Your turn – tell us about the lenses you prefer using on the Hassy – back in the day when I was using a 5×4 Linhof, I really didn’t care much about “which lens” – with that size format, the lens could be practically anything, and still give a great image!

  • philberphoto says:

    So many ideas, a proper discussion of which would make “War and Peace” look like an introductory essay…
    Let me just mention one, on this day, which will remain a sad day for photography, because it is the day that Olympus kissed its photo division good-bye. We knew it had to happen, too many players chasing too few sales, but to see them go is sad…
    So my contribution is this: that the audio industry went through pretty much the same trauma that is hammering its photo sibling. A wave of growth when analog changed over to digital, then a retreat as most users had by then purchased and weren’t in the market for innovations that basically weren’t there, or weren’t meaningful. And then the proverbial cliff as the business moved in two seperate directions: multimedia (think sound system for your TV/home cinema, the audio equivalent of video for photography), and ease of use and portability with the iPod and later smartphone, similar to smartphones-as-cameras. That slaughtered the middle-and-high-end audio industry. What exists today is much smaller, but, arguably, sounder (not trivial for this industry…:-).

    • Pascal Ravach says:

      Spot on, Philippe!
      Selling HT was so easier that most previous “auditoriums” became HT demos… until they were wiped out by the large stores cutting the prices.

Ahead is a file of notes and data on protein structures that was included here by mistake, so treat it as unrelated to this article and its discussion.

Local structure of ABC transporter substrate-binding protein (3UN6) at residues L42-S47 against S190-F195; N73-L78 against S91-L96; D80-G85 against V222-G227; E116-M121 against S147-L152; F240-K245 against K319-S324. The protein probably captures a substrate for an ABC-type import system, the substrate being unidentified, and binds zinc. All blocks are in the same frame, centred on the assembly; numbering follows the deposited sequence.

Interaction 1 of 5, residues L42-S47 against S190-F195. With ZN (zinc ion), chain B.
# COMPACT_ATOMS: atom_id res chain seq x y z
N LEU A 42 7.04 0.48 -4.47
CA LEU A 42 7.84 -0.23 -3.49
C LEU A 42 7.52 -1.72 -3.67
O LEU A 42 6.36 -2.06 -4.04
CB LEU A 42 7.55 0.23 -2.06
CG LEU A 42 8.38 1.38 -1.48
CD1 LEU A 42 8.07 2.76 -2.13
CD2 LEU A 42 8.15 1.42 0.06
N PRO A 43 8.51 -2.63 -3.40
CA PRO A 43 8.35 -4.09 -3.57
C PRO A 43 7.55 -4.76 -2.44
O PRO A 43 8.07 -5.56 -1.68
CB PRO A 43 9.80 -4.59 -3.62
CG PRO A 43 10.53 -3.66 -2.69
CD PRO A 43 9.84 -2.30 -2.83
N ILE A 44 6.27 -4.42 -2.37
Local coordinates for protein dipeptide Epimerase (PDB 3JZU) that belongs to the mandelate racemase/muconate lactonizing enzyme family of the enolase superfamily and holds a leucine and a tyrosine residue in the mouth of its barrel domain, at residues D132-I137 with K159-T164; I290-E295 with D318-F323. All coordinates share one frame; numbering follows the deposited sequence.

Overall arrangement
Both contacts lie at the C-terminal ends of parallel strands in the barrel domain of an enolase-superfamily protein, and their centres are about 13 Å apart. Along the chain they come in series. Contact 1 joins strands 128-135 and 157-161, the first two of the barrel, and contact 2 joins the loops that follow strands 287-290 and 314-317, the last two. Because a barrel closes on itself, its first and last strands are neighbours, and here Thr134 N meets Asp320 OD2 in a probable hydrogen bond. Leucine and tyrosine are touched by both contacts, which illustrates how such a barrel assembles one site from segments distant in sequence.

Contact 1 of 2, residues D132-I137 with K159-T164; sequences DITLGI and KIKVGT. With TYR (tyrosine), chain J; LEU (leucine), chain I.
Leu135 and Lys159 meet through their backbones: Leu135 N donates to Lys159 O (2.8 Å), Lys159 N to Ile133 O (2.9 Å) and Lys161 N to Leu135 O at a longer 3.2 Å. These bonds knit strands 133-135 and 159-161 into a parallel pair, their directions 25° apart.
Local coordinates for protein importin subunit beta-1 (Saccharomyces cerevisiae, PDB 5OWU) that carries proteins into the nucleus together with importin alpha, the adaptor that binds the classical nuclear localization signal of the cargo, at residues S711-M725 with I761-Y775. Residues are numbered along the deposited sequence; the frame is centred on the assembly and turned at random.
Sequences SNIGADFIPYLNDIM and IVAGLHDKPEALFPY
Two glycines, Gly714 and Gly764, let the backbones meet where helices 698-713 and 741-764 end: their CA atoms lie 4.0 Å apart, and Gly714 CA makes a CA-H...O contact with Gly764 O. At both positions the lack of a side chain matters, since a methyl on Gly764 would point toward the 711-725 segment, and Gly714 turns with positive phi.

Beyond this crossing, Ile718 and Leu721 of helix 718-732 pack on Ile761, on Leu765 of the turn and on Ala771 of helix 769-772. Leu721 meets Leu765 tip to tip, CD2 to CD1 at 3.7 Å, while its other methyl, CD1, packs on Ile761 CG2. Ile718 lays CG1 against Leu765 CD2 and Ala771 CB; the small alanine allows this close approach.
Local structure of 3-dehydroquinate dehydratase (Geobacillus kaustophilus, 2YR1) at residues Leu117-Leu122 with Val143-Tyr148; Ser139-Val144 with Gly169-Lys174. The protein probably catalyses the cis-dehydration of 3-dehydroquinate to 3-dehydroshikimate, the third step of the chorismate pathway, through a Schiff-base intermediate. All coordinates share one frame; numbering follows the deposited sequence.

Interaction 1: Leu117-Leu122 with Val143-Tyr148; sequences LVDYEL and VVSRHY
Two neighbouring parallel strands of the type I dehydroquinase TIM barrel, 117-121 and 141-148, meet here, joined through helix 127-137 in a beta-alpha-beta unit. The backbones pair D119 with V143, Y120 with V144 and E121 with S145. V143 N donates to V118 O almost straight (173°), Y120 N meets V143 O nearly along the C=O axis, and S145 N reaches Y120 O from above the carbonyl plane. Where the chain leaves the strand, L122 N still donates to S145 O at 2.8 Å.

But “good” Hi-Fi will survive; I have lived, in Switzerland in the 80s, the moment instruments stores were dumping pianos because “synthtetizers do that plus all the rest”… they came back to their senses ๐Ÿ™‚
      From the art of kimono making (the Gap of ancien Japan ๐Ÿ˜€ – hem, sorry) survived as a niche too… there will always be a few nuts like us to keep the flame intact ๐Ÿ™‚

  • Alan says:

    Wow! What an article. You must have time on your hands!

    ‘It makes me scream’ is particularly lovely. Me like it!

    Part of the issue is ‘commoditization.’ Generating a negative and going in to a dark room to coax it into a print or cleaning off an LP, putting it on the turntable and sitting back to enjoy it are qualitatively different than tapping on a phone screen or clicking your phone’s playlist. Different things much as eight ounces of Coke in a gallon plastic jug or a green glass bottle. Same sugary brown water but not the same thing.

    My dream camera? Definitely small like my Lumix gx85 but made even smaller by ditching the rear screen and integrating with a bluetooth phone or laptop. Brilliant idea! I’d be happy with three physical controls for shutter speed, aperture and ev. Maybe a couple of customizable buttons for the (very few) features I ever use. And no video. Don’t know if interchangeable sensors (backs) are a good idea, maybe just stick a lens mount on the back and call it another body.

    I like the open standard lens mount, that’s a big one. Gimme a usb-c port, a hotshoe, two card slots, much better battery life and a few more pixels (16mp is already pretty good) and I’d be happy. Maybe a square sensor to provide a bit of poor man’s lens shift and make future cropping more flexible.